To Australia and Thailand

25. Would you agree that the operation of Brazil's ethanol policies, whereby the Government guarantees a lucrative market for sugar cane, "cross-subsidizes" the production of sugar and "generates the production of a large surplus that may not be sold in the Brazilian market"?

See response to Question 15.

26. Do you agree with the interpretation of export contingency made by Brazil at paragraph 92 of its First Written Submission?

Australia notes that, at the request of the EC, the Panel will issue separate reports.

Footnote 1

To all the Complainants

27. Australia and Brazil are on the record in 1981 as disagreeing with differential treatment for ACP/India equivalent sugar. Despite the fact that the Complainants opposed this differential treatment, is the EC correct in stating that in concluding the WTO Agreement, of which the footnote formed part, they explicitly agreed to this treatment ?

No. See responses to Panel Questions 16 and 17.

28. If the answer to the previous question is that the Complainants did not agree to this treatment when they concluded the WTO Agreement, do they disagree with the Appellate Body's statement that:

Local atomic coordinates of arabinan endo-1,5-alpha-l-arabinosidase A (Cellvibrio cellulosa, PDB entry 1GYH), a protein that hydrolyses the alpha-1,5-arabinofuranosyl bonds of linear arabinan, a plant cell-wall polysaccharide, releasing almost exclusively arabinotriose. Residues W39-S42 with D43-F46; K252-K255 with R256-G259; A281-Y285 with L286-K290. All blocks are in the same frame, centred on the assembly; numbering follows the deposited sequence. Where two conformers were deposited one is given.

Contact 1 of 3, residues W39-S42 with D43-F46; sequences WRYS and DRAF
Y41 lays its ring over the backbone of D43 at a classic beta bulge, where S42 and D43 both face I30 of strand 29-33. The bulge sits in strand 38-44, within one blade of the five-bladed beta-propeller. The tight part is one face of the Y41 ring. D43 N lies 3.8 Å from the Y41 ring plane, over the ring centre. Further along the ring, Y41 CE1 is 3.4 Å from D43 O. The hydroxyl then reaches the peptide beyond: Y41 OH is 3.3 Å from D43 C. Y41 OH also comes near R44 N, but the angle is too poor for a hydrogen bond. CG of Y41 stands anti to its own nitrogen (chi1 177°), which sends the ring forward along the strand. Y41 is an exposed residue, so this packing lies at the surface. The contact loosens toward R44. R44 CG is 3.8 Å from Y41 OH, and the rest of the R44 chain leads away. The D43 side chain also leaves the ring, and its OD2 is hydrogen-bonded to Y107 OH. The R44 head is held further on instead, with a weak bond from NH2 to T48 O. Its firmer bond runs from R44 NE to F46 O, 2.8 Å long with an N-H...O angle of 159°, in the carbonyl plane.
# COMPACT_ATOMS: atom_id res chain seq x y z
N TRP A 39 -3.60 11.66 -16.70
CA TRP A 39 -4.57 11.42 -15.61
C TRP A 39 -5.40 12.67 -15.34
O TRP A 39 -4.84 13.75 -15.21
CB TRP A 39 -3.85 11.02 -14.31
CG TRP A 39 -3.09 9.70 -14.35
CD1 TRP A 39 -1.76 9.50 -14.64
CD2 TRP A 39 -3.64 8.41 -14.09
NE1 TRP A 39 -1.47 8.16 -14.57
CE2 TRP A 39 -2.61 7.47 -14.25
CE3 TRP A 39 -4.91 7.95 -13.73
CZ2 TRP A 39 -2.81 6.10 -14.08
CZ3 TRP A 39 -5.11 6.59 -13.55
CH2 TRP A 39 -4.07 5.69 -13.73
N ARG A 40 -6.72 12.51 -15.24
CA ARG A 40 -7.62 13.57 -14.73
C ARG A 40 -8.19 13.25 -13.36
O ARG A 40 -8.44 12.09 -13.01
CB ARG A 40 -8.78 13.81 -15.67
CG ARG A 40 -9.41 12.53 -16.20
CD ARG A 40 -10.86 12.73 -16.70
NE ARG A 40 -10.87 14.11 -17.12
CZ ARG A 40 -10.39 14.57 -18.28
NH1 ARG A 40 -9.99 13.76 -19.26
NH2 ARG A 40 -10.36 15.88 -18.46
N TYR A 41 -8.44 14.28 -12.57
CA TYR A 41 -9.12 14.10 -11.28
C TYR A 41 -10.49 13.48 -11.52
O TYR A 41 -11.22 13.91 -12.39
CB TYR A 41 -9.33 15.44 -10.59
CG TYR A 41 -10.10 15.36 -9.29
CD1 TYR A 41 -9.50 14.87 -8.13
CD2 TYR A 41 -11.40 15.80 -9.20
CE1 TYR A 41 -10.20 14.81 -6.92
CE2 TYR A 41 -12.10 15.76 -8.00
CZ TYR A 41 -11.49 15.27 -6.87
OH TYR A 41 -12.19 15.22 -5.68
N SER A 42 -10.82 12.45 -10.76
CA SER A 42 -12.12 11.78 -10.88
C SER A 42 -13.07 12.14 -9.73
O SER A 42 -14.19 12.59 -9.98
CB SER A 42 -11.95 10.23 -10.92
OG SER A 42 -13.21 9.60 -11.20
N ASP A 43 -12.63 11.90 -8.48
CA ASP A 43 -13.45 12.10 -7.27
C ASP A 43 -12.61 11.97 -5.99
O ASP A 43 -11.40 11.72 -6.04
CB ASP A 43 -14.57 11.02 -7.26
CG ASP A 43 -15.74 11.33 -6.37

[w]hile each schedule represents the [..] commitments made by one Member, they represent a common agreement among all Members.[3]

See response to Panel Question 18. Australia notes that the EC has unilaterally withdrawn two of its schedules since the inception of the WTO Agreement.

29. Brazil and Thailand have stated that at the time of the conclusion of the WTO Agreement they considered that footnote 1 to the EC's schedule was invalid. Please provide supporting evidence including whether this issue was brought to the attention of the EC or any of the ACP sugar supplying states?

See responses to Panel Questions 16 and 17.

To Australia

30. Australia affirmed in its closing statement that:

Australia confirms that it advised the EC before, at and after the conclusion of the Uruguay Round that the EC's unilateral exclusion of so-called ACP and India equivalent sugar from its export subsidy reduction commitments was illegal and subject to challenge.[4]

See responses to Panel Questions 16 and 17.

31. Did representatives of Australia discuss with representatives of the EC the inclusion of footnote 1 in the EC's schedule?

See responses to Panel Questions 16 and 17.

32. Did representatives of Australia agree with EC representatives the inclusion of footnote 1 in the EC's schedule?

See responses to Panel Questions 16 and 17.

To Brazil and Thailand